Monday, October 29, 2007

Stir and Make a Wish

More Christmas Pudding buzz... (see post from yesterday)

Yesterday, MM toted the pudding around town for family to stir and make a wish. This is tradition with the pudding but this year was extra special because four generations participated and others outside the family joined in as well. The pudding made it up to the hospital rehab unit where Mom inspected our work and pronounced it "well done". She remarked on the wonderful smell; just like Christmas with all the spices and the richness of the ingredients, including the rum.

During a common group session on the rehab unit, the pudding was part of the gathering, amazing as that sounds. Mom was asked to explain the significance of the tradition and then everyone passed the pot around, took a stir, and made a wish. The collective hopeful energy of all who participated makes this a very special pudding indeed.

All this buzz about the Christmas Pudding may have launched Mom into a new place; she seems more determined to get past the physical setback of a fractured hip. And, sharing the enthusiasm with her co-patients on the rehab unit probably helped all of them as well. Surely it is comforting to realize that one is not alone with the miseries of a physical challenge. I suspect that sometimes the best support for the journey comes from others also in the process of healing and recovery.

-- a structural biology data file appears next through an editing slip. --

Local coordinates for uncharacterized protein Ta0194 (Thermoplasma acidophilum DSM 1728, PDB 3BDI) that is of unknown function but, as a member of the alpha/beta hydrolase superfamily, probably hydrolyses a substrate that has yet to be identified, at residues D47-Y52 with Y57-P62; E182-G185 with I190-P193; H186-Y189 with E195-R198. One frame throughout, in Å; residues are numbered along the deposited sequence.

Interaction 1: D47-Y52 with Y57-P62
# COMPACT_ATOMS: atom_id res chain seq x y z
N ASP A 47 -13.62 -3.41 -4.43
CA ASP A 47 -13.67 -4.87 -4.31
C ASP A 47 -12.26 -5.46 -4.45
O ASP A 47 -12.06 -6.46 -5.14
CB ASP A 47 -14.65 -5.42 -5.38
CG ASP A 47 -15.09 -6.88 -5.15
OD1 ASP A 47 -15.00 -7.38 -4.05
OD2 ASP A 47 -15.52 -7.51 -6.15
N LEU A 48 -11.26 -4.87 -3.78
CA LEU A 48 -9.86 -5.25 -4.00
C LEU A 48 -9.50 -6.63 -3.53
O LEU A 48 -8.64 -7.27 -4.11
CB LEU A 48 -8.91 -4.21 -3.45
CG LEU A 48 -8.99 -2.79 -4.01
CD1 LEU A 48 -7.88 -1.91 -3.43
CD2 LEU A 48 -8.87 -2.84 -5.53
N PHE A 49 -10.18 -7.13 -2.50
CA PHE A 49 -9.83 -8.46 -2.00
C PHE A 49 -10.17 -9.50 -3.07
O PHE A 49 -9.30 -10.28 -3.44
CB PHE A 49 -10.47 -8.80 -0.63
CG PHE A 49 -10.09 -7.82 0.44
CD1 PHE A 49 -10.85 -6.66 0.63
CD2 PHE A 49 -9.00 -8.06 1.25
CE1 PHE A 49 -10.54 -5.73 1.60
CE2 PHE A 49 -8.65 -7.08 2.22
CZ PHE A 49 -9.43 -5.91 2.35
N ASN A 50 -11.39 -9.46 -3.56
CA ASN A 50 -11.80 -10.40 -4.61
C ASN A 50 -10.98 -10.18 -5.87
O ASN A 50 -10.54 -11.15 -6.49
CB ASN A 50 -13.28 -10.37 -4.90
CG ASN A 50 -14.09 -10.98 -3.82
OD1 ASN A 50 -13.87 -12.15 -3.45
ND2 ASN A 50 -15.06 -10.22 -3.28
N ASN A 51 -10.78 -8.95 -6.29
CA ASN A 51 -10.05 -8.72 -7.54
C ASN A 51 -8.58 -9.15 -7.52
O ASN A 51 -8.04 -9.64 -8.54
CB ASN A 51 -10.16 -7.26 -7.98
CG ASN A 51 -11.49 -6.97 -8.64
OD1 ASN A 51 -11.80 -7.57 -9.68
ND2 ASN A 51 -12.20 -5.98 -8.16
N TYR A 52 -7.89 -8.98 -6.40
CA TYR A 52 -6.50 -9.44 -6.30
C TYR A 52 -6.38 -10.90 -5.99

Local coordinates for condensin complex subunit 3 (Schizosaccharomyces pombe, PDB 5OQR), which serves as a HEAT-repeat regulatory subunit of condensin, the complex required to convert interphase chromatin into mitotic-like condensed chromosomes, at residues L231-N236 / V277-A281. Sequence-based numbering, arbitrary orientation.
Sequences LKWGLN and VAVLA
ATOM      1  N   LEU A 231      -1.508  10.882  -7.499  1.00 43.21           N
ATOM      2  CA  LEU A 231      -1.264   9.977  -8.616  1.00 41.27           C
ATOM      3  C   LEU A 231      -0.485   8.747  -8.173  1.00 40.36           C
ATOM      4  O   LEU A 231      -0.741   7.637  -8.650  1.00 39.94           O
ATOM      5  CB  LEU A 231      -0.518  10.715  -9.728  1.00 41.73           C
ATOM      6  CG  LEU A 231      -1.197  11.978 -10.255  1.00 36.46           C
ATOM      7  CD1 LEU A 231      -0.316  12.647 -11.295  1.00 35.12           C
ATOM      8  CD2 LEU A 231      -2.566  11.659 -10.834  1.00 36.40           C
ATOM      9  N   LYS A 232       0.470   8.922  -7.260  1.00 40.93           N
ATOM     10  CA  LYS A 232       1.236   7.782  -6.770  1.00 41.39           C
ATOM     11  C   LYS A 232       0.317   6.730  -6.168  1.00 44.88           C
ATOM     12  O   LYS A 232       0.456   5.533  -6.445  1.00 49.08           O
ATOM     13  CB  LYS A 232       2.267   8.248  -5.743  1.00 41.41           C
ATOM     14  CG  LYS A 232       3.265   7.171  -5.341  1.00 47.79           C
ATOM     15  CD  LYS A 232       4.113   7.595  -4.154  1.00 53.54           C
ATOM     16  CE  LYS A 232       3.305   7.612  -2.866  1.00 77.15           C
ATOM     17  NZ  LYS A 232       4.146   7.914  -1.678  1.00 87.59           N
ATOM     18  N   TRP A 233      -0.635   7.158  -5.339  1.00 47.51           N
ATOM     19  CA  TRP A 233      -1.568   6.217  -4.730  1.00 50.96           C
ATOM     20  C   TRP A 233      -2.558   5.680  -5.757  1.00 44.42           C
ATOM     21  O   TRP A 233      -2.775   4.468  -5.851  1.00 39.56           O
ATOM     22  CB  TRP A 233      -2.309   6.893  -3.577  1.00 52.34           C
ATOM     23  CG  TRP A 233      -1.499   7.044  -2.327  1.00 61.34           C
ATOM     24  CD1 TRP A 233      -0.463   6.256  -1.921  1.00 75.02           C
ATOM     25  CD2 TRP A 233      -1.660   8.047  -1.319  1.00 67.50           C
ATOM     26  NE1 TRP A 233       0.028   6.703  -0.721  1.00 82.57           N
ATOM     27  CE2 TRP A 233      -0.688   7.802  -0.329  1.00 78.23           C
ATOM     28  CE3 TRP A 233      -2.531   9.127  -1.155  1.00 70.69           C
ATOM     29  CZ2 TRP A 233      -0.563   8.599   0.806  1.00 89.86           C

And now, the pudding in its red metal pot, is at my house in the refrigerator waiting for another application of rum and the finishing touch of the steam bath planned for later this week. Denny and Chris took a stir and a made wish and I stirred the pot again too. There is no such thing as too many wishes, is there?

Oh, and check out the luminous glow emanating from Mom's heart as she stirs; I believe the camera can catch what we often miss. This is energy, light, and passion all in one.

1 comment:

  1. Okay, Kate, I have figured out who you are...your mother's slightly crooked smile was one of the give-aways...and then you mentioned MM. The reference to Ithaca was another tidbit that went immediately to your parents...for I know they were at Cornell and Crane. I remember when you were born, Kate! My stepmother was a second grade teacher. She had me embroider something for you and we gave it to your mother when we went to visit you for the first time. John is in the class behind me, and, of course, Mary Margaret is a few years ahead! I remember John wanting to show me "Mom's rosebuds, and being a little apprehensive...what did he want to show me??? Well, you had rosy red feet...Mom's rosebuds!

    Tell your mother hello from Sue Gravendijk when you see her, next time, please!


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